Whatever Happened To In Vivo Therapy?

Whatever Happened To In Vivo Therapy?

One of my most fulfilling moments as a clinician over the past 50 years has been conducting exposure and in vivo behavioral therapy with patients with anxiety and phobias. However, it seems that for both myself and many of my colleagues, the practice of working with patients in real-life situations to overcome their fears is much less used than before.

The disruption in in vivo therapy practice may be due to a number of factors: First, the development of new, more effective drugs to reduce anxiety has made guided practice in the presence of a therapist less necessary. Additionally, the acceptance and development of new treatment methods such as commitment therapy, manual therapy, virtual reality (VR) and of course online remote therapy (especially since the start of the pandemic) have allowed patients to practice many of the skills that their therapists are teaching them at home instead of in real settings.

However, I believe that in vivo practice of phobias and anxieties should be an important tool in the therapist's therapeutic arsenal.

ভিভো থেরাপি ব্যবহার করার ক্ষেত্রে আমার সূচনাটি ফোবিয়াস এবং বিভ্রান্তির উপর কেট সোমারস্কেলের সাম্প্রতিক বই থেকে নিম্নলিখিত উদ্ধৃতিতে সর্বোত্তমভাবে বর্ণনা করা হয়েছে: "1975 সালে, নিউ ইয়র্কেও, আচরণগত থেরাপিস্ট ব্যারি লুবেটকিন ব্রোন্টোফোবিয়ায় ভুগছেন এমন একজন 45 বছর বয়সী মহিলার চিকিত্সা করেছিলেন৷ তিনি সর্বদা বজ্রপাতের সন্ধানে ছিলেন, তিনি তাকে বলেছিলেন, এবং যখন তিনি তার বেসমেন্টে বজ্রপাত শুনেছিলেন, তখন তিনি ভয়ে কেঁপে উঠেছিলেন। ভয়টি অন্যান্য আকস্মিক বিকট শব্দে ছড়িয়ে পড়ে, যেমন গাড়ির ব্যাকফায়ারিং ইগনিশন, বেলুন বিস্ফোরণ এবং নিম্ন-উড়ন্ত বিমানের গর্জন। তিনি নিউইয়র্কে গ্রীষ্মের ঝড়ের কারণে আতঙ্কিত হয়েছিলেন এবং ইতিমধ্যেই তার ফোবিয়া নিরাময়ে অক্ষম দুজন সাইকোথেরাপিস্ট দ্বারা চিকিত্সা করার পরে এলাকা ছেড়ে যাওয়ার কথা বিবেচনা করেছিলেন। মহিলা লুবেটকিনকে বলেছিলেন যে তিনি যুদ্ধকালীন ইউরোপে তার শৈশবকালে তার ব্রোন্টোফোবিয়াকে ডেট করেছিলেন, যখন তিনি শেল এবং বোমা বিস্ফোরণের ভয় পেয়েছিলেন।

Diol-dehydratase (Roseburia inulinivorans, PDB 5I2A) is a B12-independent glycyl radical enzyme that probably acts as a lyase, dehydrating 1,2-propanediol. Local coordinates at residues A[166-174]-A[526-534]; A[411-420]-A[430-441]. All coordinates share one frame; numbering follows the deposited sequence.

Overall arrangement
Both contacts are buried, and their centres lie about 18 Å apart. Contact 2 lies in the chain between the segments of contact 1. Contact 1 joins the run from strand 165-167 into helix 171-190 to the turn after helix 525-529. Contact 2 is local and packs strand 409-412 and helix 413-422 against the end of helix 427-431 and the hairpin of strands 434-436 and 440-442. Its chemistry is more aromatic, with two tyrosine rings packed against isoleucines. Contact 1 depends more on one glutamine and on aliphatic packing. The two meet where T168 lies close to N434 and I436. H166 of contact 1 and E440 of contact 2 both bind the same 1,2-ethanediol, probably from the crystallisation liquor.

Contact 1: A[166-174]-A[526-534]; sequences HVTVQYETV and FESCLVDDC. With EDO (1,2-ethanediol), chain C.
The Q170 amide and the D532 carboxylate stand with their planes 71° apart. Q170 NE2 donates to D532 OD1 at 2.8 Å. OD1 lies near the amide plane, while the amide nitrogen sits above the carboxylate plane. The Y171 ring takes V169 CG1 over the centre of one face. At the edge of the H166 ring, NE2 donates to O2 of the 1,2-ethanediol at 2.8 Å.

"After Lubetkin patiently learned his relaxation techniques, he took him to a local planetarium, where they showed a projectionist a three-minute film about a thunderstorm. The patient relaxed before watching the film and then watched it again and again that day, eight times in total. He did the same on seven more visits to the planetarium. He then told Lubetkin that his phobic symptoms had improved. He spent less time worrying about lightning, he said, and even during a thunderstorm. And he thought he could stay upstairs in the house he was going in. Also, the noise of the crash or the plane didn't bother them that much.

Here is a sample list of other Vivo colleagues and I have performed with patients. Almost all had been with or before practicing relaxation and anxiety management techniques, including breathing, cognitive restructuring and mindfulness meditation. The therapist is always present.

1. "Picnic" during breaks and talk in elevators.
2. Sit on a park bench and name the owners and their dogs in ascending order of dog size.
3. Relax on balconies or terraces of high-rise buildings.
4. Visit the American Museum of Natural History with entomologists and see the various insect exhibits.
5. Drive subway cars one stop at a time and take breaks on the tracks.
6. Eat at a variety of restaurants, from less crowded to more crowded.
7. Drive on quiet roads and freeways
8. Invite and advise patients who create online profiles. Then help them make the initial calls for potential appointments.
9. Take a patient to a movie and sit further away from them as the movie progresses.

In fact, there are endless human experiences that hold people back, shame and worry where quick therapist counseling can be extremely helpful.

It should be understood that upon leaving the practice environment, another signed agreement regarding the scope and boundaries of actual practice often requires compliance with all legal and ethical obligations.

In vivo exposure therapy in obsessive-compulsive disorder

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